The ‘new predators in higher education’


Ayelet Sheffey
June 1, 2023
Iola Favell wanted to go back to school to get her master’s degree in teaching.
Favell is a first-generation college student from California, and according to documents filed in a recent lawsuit, she felt it was important to earn her degree from a prestigious school. When she reviewed US News & World Report’s “2021 Best Education Schools” list, one program caught her eye — the University of Southern California’s Rossier School of Education. It seemed like the perfect fit: USC was in her home state, its online option offered the flexibility of remote learning, and it was ranked No. 12 on the list.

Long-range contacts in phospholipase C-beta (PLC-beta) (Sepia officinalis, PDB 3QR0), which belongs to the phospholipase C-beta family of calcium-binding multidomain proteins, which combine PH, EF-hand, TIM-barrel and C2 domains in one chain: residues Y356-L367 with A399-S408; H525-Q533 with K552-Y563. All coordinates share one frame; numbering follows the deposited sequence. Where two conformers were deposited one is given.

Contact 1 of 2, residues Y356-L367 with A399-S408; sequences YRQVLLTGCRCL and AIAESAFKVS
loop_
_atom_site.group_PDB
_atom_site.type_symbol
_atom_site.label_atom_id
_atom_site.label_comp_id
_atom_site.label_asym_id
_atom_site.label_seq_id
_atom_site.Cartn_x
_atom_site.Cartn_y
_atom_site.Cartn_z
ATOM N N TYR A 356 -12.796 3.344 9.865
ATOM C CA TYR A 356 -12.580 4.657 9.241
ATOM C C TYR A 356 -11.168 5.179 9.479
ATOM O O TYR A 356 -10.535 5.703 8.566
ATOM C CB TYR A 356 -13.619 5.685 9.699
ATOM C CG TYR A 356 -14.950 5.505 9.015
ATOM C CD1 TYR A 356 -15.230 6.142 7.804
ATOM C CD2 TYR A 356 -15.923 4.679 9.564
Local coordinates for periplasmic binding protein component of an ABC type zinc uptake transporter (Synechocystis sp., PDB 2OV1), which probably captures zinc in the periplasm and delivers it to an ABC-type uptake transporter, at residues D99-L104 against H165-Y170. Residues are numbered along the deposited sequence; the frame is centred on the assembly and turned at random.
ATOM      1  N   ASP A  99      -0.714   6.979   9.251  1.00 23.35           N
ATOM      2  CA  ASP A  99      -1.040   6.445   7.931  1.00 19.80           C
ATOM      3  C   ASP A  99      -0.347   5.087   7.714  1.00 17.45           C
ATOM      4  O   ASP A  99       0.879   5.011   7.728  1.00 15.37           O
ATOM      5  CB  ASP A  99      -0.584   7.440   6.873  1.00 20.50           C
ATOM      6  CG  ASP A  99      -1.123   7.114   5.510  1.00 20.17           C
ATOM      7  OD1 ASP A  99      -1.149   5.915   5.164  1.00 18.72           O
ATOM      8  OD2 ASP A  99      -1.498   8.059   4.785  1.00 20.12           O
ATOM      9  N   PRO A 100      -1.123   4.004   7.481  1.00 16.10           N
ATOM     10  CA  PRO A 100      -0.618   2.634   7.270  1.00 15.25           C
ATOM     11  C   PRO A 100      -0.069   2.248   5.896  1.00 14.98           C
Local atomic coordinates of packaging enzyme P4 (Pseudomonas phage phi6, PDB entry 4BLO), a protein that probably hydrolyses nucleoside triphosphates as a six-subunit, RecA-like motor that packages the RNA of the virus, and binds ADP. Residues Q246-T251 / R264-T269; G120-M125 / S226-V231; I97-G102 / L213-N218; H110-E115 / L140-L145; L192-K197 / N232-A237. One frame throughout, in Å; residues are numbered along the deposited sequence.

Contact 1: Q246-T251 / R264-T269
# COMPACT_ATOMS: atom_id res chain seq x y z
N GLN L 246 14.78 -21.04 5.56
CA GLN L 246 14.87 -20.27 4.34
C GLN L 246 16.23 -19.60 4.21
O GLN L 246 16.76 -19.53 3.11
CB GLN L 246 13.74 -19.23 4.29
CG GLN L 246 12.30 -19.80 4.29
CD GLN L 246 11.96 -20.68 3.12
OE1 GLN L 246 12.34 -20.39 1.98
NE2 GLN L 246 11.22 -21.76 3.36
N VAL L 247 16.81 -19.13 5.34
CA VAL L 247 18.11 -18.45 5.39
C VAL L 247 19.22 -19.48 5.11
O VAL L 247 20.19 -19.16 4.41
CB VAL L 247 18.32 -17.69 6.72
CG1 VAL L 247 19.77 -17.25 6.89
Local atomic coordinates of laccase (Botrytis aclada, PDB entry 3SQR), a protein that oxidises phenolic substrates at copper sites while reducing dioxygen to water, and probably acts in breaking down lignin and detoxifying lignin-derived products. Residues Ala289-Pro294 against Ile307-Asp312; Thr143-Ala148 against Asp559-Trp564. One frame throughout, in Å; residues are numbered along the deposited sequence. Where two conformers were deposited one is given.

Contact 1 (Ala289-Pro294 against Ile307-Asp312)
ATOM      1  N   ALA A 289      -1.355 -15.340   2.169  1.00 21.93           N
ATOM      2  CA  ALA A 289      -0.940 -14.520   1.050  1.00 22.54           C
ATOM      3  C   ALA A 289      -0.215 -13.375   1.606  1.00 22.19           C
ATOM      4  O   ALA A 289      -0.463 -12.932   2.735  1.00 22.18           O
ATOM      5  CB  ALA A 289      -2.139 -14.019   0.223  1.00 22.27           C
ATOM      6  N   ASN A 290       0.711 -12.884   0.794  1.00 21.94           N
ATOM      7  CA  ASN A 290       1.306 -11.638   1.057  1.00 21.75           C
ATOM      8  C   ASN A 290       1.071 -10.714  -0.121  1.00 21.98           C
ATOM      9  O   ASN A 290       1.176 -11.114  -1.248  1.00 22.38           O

She applied and was accepted to the online program in 2020. But when she graduated in May 2021, Favell took home more than just a degree — she was also stuck with a $100,000 student-debt load. Just over a year after she got her degree, Favell and two other students who attended Rossier filed a lawsuit against USC with the help of the borrower-protection group Student Defense and Tycko and Zavareei LLP, a public interest private law firm. They accused the program of providing misleading information that pushed them into paying for a program that wasn’t what it had been made out to be.